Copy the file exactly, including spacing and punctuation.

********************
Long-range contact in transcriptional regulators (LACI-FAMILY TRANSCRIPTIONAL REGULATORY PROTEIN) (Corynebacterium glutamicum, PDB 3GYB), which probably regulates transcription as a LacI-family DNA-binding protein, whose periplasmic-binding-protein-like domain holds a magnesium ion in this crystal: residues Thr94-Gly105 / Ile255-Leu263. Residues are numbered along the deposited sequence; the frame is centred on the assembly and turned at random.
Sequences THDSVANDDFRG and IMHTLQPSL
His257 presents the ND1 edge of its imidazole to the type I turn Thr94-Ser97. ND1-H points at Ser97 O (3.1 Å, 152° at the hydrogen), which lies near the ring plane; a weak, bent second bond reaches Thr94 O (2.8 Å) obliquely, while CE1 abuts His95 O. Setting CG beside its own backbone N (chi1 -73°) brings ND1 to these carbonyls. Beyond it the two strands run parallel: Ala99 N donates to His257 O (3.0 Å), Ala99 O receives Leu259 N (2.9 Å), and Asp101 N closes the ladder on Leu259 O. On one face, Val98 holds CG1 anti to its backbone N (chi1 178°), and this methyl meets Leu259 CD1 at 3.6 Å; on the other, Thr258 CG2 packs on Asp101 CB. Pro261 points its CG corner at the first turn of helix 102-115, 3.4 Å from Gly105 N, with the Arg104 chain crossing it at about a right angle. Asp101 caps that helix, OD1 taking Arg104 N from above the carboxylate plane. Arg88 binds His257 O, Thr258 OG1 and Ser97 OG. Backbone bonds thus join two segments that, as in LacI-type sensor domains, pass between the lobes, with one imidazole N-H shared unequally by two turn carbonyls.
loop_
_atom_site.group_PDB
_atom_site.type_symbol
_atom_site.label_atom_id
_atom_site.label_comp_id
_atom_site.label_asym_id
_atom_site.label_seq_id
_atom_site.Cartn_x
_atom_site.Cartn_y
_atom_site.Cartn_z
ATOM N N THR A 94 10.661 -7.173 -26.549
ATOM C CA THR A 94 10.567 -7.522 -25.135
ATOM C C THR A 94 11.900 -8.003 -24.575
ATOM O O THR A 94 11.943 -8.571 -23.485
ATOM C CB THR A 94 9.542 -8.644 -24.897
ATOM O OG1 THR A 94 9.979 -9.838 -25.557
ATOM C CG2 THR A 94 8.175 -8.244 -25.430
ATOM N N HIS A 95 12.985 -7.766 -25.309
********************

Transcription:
Long-range contact in transcriptional regulators (LACI-FAMILY TRANSCRIPTIONAL REGULATORY PROTEIN) (Corynebacterium glutamicum, PDB 3GYB), which probably regulates transcription as a LacI-family DNA-binding protein, whose periplasmic-binding-protein-like domain holds a magnesium ion in this crystal: residues Thr94-Gly105 / Ile255-Leu263. Residues are numbered along the deposited sequence; the frame is centred on the assembly and turned at random.
Sequences THDSVANDDFRG and IMHTLQPSL
His257 presents the ND1 edge of its imidazole to the type I turn Thr94-Ser97. ND1-H points at Ser97 O (3.1 Å, 152° at the hydrogen), which lies near the ring plane; a weak, bent second bond reaches Thr94 O (2.8 Å) obliquely, while CE1 abuts His95 O. Setting CG beside its own backbone N (chi1 -73°) brings ND1 to these carbonyls. Beyond it the two strands run parallel: Ala99 N donates to His257 O (3.0 Å), Ala99 O receives Leu259 N (2.9 Å), and Asp101 N closes the ladder on Leu259 O. On one face, Val98 holds CG1 anti to its backbone N (chi1 178°), and this methyl meets Leu259 CD1 at 3.6 Å; on the other, Thr258 CG2 packs on Asp101 CB. Pro261 points its CG corner at the first turn of helix 102-115, 3.4 Å from Gly105 N, with the Arg104 chain crossing it at about a right angle. Asp101 caps that helix, OD1 taking Arg104 N from above the carboxylate plane. Arg88 binds His257 O, Thr258 OG1 and Ser97 OG. Backbone bonds thus join two segments that, as in LacI-type sensor domains, pass between the lobes, with one imidazole N-H shared unequally by two turn carbonyls.
loop_
_atom_site.group_PDB
_atom_site.type_symbol
_atom_site.label_atom_id
_atom_site.label_comp_id
_atom_site.label_asym_id
_atom_site.label_seq_id
_atom_site.Cartn_x
_atom_site.Cartn_y
_atom_site.Cartn_z
ATOM N N THR A 94 10.661 -7.173 -26.549
ATOM C CA THR A 94 10.567 -7.522 -25.135
ATOM C C THR A 94 11.900 -8.003 -24.575
ATOM O O THR A 94 11.943 -8.571 -23.485
ATOM C CB THR A 94 9.542 -8.644 -24.897
ATOM O OG1 THR A 94 9.979 -9.838 -25.557
ATOM C CG2 THR A 94 8.175 -8.244 -25.430
ATOM N N HIS A 95 12.985 -7.766 -25.309